and plot files, southern Eagle and northern Tanacross quadrangles ic history of the Boundary Area, east-central Alaska: Geophysical
and part of the Livengood mining district, central Livengood quad- Research Letters, v. 12, p. 553–556.
rangle, Alaska: 4 CD-ROM set. Foster, H.L., Keith, T.E.C., and Menzie, W.D., 1994, Geology of the Yukon-
Aleinikoff, J.N., Dusel-Bacon, Cynthia, and Foster, H.L., 1979, Geochrono- Tanana area of east-central Alaska, in Plafker, George, and Berg,
logic studies in the Yukon-Tanana upland, east-central Alaska, in H.C., eds., The Geology of Alaska: Geological Society of America,
Albert, N.R.D., and Hudson, Travis, eds., The United States Geology of North America, v. G-1, p. 205–240.
Geologic Setting of the Fortymile River Area, Eastern Yukon-Tanana Uplands of Alaska 81
Foster, H. L., and O’Leary, R.M., 1982, Gold found in bedrock of Lost Leeman, W.R., and Phelps, D.W., 1981, Partitioning of rare earths
Chicken Creek gold placer mine, Fortymile area, Alaska: U.S. and other trace elements between sanidine and coexisting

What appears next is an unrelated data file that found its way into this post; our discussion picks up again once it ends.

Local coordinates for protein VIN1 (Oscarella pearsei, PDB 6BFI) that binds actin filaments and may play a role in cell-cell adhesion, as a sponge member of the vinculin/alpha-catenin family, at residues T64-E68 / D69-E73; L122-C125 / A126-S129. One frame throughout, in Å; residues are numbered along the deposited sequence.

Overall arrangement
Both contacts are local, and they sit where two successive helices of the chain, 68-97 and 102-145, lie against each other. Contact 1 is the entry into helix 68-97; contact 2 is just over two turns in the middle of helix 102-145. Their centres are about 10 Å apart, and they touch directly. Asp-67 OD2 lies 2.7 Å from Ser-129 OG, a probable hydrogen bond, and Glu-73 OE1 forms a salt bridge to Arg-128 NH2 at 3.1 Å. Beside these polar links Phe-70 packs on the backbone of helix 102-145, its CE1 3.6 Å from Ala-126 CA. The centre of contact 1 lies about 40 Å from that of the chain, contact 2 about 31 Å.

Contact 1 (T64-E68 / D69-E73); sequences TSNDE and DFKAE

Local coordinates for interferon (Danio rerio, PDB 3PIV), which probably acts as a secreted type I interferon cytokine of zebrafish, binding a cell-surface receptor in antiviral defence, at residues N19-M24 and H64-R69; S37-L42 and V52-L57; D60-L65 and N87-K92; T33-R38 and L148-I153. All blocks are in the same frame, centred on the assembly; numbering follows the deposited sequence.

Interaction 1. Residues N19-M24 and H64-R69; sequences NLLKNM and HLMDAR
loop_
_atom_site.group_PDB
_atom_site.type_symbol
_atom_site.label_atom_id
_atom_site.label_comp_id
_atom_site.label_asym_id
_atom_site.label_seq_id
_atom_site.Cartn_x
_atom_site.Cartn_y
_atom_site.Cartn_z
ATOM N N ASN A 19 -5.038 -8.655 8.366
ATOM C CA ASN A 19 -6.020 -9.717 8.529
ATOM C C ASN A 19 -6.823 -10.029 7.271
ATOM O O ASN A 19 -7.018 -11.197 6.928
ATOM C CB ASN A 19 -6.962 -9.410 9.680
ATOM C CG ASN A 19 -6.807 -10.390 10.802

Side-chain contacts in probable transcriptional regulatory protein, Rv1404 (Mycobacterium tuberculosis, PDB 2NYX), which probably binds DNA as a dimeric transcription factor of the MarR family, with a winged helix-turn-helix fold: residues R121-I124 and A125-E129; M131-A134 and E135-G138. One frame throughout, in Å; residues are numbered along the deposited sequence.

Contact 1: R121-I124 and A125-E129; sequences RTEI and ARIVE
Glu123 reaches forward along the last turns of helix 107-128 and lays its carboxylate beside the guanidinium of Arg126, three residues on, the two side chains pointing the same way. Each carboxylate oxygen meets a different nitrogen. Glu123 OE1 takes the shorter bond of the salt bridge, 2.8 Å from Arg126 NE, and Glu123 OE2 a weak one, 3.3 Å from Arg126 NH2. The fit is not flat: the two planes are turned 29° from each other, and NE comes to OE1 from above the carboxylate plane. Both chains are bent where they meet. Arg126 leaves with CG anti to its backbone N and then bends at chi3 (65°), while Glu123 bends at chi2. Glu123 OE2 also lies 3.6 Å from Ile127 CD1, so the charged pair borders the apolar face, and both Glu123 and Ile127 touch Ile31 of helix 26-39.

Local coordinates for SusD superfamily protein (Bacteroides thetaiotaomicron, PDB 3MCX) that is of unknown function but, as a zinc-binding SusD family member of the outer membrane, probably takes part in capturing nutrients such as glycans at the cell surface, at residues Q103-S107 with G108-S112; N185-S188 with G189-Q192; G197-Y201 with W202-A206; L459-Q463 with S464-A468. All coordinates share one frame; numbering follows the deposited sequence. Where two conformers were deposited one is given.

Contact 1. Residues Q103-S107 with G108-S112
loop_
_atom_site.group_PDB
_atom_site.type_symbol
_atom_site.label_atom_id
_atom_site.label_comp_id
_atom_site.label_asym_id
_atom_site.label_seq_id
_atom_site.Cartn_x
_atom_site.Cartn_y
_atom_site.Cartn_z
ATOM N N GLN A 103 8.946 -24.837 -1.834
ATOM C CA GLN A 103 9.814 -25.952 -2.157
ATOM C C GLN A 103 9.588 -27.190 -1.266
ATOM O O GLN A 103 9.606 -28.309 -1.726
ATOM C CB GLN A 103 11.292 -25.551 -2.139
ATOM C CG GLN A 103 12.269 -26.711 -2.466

Geological Survey Circular 844, p. 62–63. volcanic glass: Journal of Geophysical Research, v. 86, no. B11,
Hansen, V.L., Heizler, M.T., and Harrison, T.M., 1991, Mesozoic thermal p. 10193–10199.
evolution of the Yukon-Tanana composite terrane—New evidence Lister, G.S., and Snoke, A.W., 1984, S-C mylonite: Journal of Structural
from 40Ar/39Ar data: Tectonics, v. 10, no. 1, p. 51–76. Geology, v. 6, p. 617–638.
Hansen, V.L., and Dusel-Bacon, Cynthia, 1998, Structural and kinematic Mertie, J.B., Jr., 1938, Gold placers of the Fortymile, Eagle, and Circle
evolution of the Yukon-Tanana upland tectonites, east-central districts, Alaska: U.S. Geological Survey Bulletin 897-C, p. 133–261.
Alaska—A record of late Paleozoic to Mesozoic crustal assembly:
Mortensen, J., 1992, Pre-mid-Mesozoic tectonic evolution of the Yukon-
Geological Society of America Bulletin, v. 110, p. 211–230.
Tanana terrane: Tectonics, v. 11, p. 836–853.
Haskin, L.A., and Paster, T.P., 1979, Geochemistry and mineralogy of the
Nash, W.P., and Crecraft, H.R., 1985, Partition coefficients for trace ele-
rare earths, in Handbook Physical Chemistry of Rare Earths, v. 3,
ments in silicic magmas: Geochimica et Cosmochimica Acta, v. 49,
chapter 21, p. 1–80: Amsterdam, Netherlands, North-Holland
p. 2309–2322.
Publishing Company.
Saltus, R.W., 1975, Carbonate facies in geologic history: New York,
Hawkins, D.B., Forbes, R.B., Hok, C.I., and Dinkel, D., 1982, Arsenic in